Upcoming Events


Register now for the American Public Health Association’s (APHA) Annual Meeting & Expo November 4th-8th in Atlanta, Georgia.


Register now for the Association of Healthcare Emergency Preparedness Professionals (AHEPP) 2017 Annual Conference, November 7th-9th in Dallas, Texas.


Attend the 65th Annual International Association of Emergency Managers (IAEM) Conference and EMEX, November 10th-15th in Long Beach, California.


Attend the Society for Risk Analysis (SRA) 2017 Annual Meeting December 10th-14th in Arlington, Virginia.


Additional Resources


A recent National Association for County & City Health Officials (NACCHO) article discusses “Six Compelling Reasons to Include People with Disabilities at the Emergency Planning Table.”


A recent CDC press release announces a new CDC campaign, Rx Awareness, to help states fight the prescription opioid epidemic.


A recent CDC press release announces that CDC deactivated the Emergency Operations Center for the Zika response on September 29, 2017. Although the Emergency Operations Center has deactivated for the Zika response, the threat of Zika has not lessened in importance and people are still at risk for infection. For more information on Zika, visit the CDC Zika page 


An upcoming Clinician Outreach and Communication Activity (COCA) call on October 26th is aimed at primary care physicians and provides guidance on supporting children’s mental health needs during hurricane recovery.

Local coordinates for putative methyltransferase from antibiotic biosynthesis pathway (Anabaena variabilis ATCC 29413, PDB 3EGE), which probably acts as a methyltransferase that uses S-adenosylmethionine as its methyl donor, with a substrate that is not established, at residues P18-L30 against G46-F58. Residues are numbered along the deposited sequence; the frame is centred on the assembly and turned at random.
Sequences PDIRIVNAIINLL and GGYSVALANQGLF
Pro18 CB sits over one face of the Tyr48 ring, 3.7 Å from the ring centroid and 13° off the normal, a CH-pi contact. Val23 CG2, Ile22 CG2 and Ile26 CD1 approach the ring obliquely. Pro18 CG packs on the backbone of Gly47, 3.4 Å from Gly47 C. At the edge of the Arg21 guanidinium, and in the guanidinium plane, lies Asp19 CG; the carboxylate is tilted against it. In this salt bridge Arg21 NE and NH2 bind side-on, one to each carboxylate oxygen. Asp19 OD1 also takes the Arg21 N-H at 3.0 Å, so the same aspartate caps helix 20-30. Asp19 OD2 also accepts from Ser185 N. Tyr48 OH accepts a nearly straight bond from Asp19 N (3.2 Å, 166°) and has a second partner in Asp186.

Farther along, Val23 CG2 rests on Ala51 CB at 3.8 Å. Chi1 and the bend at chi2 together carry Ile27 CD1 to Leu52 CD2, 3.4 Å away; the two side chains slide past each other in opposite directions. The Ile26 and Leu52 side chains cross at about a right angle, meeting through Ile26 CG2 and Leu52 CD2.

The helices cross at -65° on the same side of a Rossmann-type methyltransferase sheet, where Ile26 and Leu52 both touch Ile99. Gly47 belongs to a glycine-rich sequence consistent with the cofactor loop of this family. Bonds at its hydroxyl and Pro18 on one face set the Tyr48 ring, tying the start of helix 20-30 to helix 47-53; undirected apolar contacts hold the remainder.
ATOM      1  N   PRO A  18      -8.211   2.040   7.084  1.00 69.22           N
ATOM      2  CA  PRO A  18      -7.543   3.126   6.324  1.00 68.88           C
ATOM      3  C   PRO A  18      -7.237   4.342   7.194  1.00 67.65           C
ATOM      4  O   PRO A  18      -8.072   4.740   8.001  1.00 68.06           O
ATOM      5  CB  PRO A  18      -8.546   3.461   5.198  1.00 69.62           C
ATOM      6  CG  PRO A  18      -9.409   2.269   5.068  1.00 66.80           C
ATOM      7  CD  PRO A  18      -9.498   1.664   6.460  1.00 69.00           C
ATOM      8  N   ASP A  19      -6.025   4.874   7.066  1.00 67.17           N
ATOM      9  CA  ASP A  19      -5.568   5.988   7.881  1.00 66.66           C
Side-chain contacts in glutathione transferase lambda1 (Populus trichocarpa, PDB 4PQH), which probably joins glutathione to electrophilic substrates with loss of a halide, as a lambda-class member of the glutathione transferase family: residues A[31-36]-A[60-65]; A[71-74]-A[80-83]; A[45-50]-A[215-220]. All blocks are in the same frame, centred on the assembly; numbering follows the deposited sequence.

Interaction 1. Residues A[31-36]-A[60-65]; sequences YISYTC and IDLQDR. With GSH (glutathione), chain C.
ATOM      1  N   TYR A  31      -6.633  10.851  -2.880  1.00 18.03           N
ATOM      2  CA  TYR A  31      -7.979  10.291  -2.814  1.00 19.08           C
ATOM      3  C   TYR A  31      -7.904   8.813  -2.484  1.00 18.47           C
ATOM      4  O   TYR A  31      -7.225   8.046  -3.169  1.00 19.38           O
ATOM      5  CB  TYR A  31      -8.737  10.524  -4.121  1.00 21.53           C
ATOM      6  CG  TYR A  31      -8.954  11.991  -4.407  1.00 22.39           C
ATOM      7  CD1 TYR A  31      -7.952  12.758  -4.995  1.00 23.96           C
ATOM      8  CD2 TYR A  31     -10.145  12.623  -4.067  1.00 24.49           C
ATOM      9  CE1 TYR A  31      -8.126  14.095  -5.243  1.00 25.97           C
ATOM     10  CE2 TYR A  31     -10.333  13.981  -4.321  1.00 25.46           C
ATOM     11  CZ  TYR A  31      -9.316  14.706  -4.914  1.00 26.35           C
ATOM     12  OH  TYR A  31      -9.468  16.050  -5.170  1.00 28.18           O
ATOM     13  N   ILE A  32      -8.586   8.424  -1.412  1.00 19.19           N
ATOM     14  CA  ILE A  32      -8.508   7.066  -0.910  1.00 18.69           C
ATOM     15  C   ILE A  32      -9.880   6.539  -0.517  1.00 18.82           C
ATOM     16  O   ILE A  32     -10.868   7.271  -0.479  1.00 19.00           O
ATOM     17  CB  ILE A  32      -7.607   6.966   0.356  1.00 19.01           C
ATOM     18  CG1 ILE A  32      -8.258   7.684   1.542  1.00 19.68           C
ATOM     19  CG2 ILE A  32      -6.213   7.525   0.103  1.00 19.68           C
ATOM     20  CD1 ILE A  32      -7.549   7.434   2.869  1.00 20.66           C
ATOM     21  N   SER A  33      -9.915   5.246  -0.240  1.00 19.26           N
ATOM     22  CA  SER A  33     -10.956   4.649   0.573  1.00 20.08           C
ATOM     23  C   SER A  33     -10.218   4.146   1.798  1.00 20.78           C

Visit CDC’s recently updated webpage on “Coping with a Disaster of Traumatic Event.”


A recent CDC press release announces a supplement to CDC’s Emerging Infectious Disease journal on global health security. The first article is entitled, “US Centers for Disease Control and Prevention and its Partners’ Contributions to Global Health Security.”


A recent Morbidity and Mortality Weekly Report (MMWR) article entitled “Update: Influenza Activity – United States and Worldwide, May 21-September 23 2017” summarizes influenza activity worldwide during this time period.


CDC has recently released a Notice of Funding Opportunity (NOFO) for Cooperative Agreement for Emergency Response: Public Health Crisis Response. This NOFO process is designed to increase the speed at which CDC can fund jurisdictions for domestic emergency preparedness and response using an open, continuous announcement.


centers for disease control and prevention - office of public health preparedness and response